Two recent court decisions expand the Labor Code Private Attorney General Act (PAGA) … Again. In Raines v. Coastal Pacific Food Distributors (CA3 C083117 5/22/18), the court held employees can bring Labor Code Private Attorney General Act claims for pay stub violations without suffering an injury even if the violations were unintentional. In Huff v. Securitas Security Services USA, Inc. (CA6 H042852 5/23/18) the court held that an employee could bring such an action for violations that never effected the employee.
PAGA Does Not Require an Actual Injury
Labor Code section 226 requires employers to provide pay stubs with specific information on each pay stub. An employee “suffering injury” from a “knowing and intentional” violation of Labor Code section 226 can sue the employer for penalties. According to Raines v. Coastal, the employee can sue the employer under PAGA even if the employee suffered no injury. and does not have to plead or prove the failure was “knowing” or “intentional.” In essence, it makes Labor Code section 226 a strict liability statute.
As we explain, a representative PAGA claim for civil penalties for a violation of section 226(a) does not require proof of injury or a knowing and intentional violation. This is true even though these two elements are required to be proven when bringing an individual claim for damages or statutory penalties under section 226(e).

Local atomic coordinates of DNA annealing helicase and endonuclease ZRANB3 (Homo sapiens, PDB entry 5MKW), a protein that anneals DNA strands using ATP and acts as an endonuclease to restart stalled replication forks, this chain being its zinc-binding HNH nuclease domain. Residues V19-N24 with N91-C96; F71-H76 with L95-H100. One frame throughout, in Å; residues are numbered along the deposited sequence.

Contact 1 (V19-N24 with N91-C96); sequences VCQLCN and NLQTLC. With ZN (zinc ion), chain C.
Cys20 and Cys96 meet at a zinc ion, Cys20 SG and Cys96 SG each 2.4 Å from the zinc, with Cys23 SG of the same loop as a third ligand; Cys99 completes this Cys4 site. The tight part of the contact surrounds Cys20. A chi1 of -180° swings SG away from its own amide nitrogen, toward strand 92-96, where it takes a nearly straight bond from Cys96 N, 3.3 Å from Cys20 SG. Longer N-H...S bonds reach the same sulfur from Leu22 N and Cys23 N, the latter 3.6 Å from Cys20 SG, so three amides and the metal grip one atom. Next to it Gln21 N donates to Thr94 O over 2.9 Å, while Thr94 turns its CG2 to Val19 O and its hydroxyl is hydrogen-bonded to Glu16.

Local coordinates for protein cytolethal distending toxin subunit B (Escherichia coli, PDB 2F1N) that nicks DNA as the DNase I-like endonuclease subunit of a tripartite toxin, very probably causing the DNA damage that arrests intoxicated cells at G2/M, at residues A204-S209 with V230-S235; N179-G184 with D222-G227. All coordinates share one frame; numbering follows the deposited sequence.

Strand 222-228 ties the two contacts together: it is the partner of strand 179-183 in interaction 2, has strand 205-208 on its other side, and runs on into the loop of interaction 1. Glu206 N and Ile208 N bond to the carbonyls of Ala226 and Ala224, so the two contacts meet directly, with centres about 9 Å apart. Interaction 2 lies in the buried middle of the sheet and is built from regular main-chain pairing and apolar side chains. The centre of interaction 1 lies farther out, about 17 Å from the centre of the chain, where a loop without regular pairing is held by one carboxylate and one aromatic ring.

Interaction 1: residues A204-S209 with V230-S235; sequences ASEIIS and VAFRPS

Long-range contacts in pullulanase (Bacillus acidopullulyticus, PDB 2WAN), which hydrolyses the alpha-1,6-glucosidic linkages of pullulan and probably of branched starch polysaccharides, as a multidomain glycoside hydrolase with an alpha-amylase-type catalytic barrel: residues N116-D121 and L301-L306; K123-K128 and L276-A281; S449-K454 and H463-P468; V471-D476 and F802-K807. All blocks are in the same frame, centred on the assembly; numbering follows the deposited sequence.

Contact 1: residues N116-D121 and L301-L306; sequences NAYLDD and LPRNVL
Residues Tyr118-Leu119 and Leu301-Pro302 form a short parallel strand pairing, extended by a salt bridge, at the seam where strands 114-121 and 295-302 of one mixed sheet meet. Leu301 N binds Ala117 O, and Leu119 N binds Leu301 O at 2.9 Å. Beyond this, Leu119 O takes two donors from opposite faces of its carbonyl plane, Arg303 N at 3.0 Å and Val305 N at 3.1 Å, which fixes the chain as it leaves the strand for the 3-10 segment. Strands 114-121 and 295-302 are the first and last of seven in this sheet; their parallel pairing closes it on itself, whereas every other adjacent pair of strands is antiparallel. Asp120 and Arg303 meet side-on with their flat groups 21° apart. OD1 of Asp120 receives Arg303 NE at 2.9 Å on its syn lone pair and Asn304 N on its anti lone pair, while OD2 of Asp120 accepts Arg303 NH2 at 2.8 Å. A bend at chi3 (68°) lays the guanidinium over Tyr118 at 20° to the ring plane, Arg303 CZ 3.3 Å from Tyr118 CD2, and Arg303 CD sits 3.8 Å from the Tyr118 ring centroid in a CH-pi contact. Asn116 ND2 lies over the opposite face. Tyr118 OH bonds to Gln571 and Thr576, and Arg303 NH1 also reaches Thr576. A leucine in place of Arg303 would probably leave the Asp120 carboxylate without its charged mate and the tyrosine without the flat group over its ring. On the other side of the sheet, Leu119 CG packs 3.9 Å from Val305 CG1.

PAGA Plaintiffs Can Seek Penalties For Harms They Never Suffered
PAGA allows an aggrieved employee to bring a lawsuit for any violation of the Labor Code. The plaintiff can bring the claim on behalf of other “aggrieved employees.” In Huff v. Securitas Security Services USA, Inc., the plaintiff brought a PAGA action seeking penalties not only for the Labor Code violation that affected him, but also for different violations that affected other employees.
The court concluded:
PAGA allows an “aggrieved employee” ––a person affected by at least one Labor Code violation committed by an employer––to pursue penalties for all the Labor Code violations committed by that employer.
Based on these two cases, an employee who never suffered an injury, can bring a claim against an employer who unknowingly made a mistake, and the employee can include claims for other employees even if the plaintiff never suffered the same harm the other employees suffered.
I used to think Labor Code Private Attorney General lawsuits were a “lighter” version of a class action. Now I think they are more like class actions without the protection of a class action lawsuit. In class actions the plaintiff has to at least suffer the same injury as the rest of the class.
These cases remind employers to review payroll practices to ensure they comply with the law.
If you have questions or concerns about your pay practices, contact the Nuddleman Law Firm, P.C. today.
Original article by Robert E. Nuddleman of Nuddleman Law Firm, P.C.
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